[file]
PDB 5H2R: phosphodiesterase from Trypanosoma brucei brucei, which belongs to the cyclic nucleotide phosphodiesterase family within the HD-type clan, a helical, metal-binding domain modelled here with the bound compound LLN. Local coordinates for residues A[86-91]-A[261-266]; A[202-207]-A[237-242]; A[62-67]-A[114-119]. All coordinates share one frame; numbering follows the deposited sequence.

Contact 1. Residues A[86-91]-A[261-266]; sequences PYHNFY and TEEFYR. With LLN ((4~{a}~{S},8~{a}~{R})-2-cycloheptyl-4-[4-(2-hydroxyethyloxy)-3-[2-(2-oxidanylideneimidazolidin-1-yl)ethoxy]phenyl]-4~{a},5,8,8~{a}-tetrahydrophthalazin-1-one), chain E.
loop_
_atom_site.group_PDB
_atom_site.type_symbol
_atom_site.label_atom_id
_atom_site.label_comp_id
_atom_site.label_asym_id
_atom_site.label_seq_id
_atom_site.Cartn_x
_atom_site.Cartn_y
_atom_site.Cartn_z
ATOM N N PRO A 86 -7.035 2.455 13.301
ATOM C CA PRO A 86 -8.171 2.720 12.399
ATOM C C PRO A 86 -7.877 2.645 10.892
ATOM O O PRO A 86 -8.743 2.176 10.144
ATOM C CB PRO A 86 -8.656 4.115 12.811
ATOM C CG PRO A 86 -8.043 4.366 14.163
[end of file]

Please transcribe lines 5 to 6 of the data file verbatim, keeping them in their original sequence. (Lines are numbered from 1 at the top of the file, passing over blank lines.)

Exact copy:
_atom_site.type_symbol
_atom_site.label_atom_id